Stand Up To Cancer® (SU2C) announced today the launch of a new public service campaign in collaboration with digital health company Rally Health, Inc. to encourage individuals to take steps to reduce their cancer risk. Titled “Make the Healthy Call,” the campaign features celebrated sportscasters in a series of public service announcements (PSAs) encouraging people to make healthy choices to reduce their risk of developing cancer.
The “Make the Healthy Call” campaign kicks off on Sept. 8 with broadcast, print and digital PSAs featuring CBS’ James Brown and Bill Cowher, as well as digital and print PSAs featuring TNT’s Charles Barkley and Ernie Johnson, with additional PSAs to follow in 2021. In addition to highlighting everyday ways to reduce cancer risk, the campaign drives the public to TakeAHealthyStand.org to take a pledge to get screened for cancer. When taking the online pledge, users are provided with a personalized list of screenings, such as cervical or colon cancer screening, as well as preventive care options and tips for healthy living.
“The COVID-19 pandemic has underscored how critical it is for all of us to maintain a healthy lifestyle,” said James Brown, award-winning CBS Sports broadcaster. “Making healthy choices is key to overall well-being. That is why I’m so passionate, now more than ever, to join Stand Up To Cancer and Rally to highlight the importance of healthy behaviors and preventive cancer screening.”
“The pandemic’s impact on the sports community has been challenging to say the least,” said Stand Up To Cancer co-founder Lisa Paulsen. “But the strength, passion and resiliency of this community is second to none. While we’ve certainly missed game days, it’s wonderful to have our incredible Stand Up To Cancer Ambassadors lend their voice during this difficult time to empower fans to take control of their personal health.”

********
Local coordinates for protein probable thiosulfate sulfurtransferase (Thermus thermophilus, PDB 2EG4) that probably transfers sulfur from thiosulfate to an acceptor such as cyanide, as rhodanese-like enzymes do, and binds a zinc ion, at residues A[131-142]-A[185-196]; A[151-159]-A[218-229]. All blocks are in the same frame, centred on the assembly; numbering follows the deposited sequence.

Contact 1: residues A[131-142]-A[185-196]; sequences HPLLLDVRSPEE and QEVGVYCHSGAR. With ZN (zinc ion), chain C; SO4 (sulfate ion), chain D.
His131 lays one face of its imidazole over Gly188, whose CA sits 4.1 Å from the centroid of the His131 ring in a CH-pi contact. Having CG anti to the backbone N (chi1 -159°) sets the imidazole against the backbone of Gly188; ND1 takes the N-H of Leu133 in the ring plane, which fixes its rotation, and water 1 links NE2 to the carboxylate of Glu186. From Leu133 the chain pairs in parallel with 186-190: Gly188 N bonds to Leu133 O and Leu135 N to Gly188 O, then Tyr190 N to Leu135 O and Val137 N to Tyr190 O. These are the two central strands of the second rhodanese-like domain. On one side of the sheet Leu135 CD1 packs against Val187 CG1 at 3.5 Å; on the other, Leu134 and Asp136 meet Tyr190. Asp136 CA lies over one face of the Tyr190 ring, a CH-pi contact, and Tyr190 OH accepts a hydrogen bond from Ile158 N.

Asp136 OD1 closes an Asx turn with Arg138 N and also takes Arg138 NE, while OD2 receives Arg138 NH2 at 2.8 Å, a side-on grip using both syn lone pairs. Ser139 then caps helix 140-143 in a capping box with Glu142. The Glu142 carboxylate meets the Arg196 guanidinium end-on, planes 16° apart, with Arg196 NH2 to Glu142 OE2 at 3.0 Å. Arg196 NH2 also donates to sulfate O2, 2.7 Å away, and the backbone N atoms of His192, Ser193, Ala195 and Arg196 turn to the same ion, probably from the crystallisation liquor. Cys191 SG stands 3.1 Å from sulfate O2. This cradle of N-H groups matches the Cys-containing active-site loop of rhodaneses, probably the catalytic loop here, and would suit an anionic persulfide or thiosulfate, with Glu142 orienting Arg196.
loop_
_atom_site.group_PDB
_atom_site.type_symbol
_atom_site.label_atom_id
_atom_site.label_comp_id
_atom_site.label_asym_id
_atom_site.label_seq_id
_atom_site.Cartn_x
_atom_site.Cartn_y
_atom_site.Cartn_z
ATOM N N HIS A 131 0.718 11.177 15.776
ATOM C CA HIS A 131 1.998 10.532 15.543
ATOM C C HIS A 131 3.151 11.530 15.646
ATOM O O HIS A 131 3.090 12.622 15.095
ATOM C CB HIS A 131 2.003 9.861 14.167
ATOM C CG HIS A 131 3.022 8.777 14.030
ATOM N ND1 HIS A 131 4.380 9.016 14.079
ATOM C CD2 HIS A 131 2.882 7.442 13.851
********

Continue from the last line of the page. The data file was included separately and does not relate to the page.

Cancer screenings can help identify a cancer diagnosis early, before symptoms appear, which can save lives. The U.S. Preventive Services Task Force recommends regular screenings for certain types of cancers, including cervical, breast and colon cancers. The COVID-19 pandemic has resulted in many cancer screenings being put on hold to conserve essential medical resources and to lower the risk of spreading the virus. For example, there has been a 94% drop in screening rates for cervical, breast and colon cancers compared to the same timeframe in previous years. As stay-at-home orders start to relax in many parts of the country, medical centers have begun providing routine cancer screenings again and patients are encouraged to speak with their physician to see if cancer screening is right for them at this time.
“Early screening and detection can be a vital tool in saving lives by catching cancer before it progresses and we are immensely grateful for our ongoing collaboration with Rally Health,” said Sung Poblete, PhD, RN, CEO, Stand Up To Cancer. “Since screenings were delayed in the early days of the pandemic, it’s now more important than ever for people to prioritize having a conversation about preventive cancer screenings with their physician.”
“Cancer isn’t taking a break during the COVID-19 pandemic, and that’s why Rally’s collaboration with SU2C and its dedicated ambassadors is critical to sharing our message that taking steps to live a healthier lifestyle can lower the risk of developing cancer,” said Brenda Yang, COO, Rally Health, which is part of the Optum business of UnitedHealth Group. “As Americans focus on keeping themselves and their loved ones safe from COVID, it’s important also to remember to speak with your doctor about your regular health care maintenance, including getting screened for cancer.”
Stand Up To Cancer and Rally’s “Make the Healthy Call” campaign was developed and produced prior to the COVID-19 pandemic by Wondros Global, a creative solutions agency with a mission to inspire passion, incite action, and propel change. The TNT and CBS spots were directed by seasoned comedy director Lee Farber, who joined Wondros Collective, Wondros’ commercial/branded content division, earlier this year.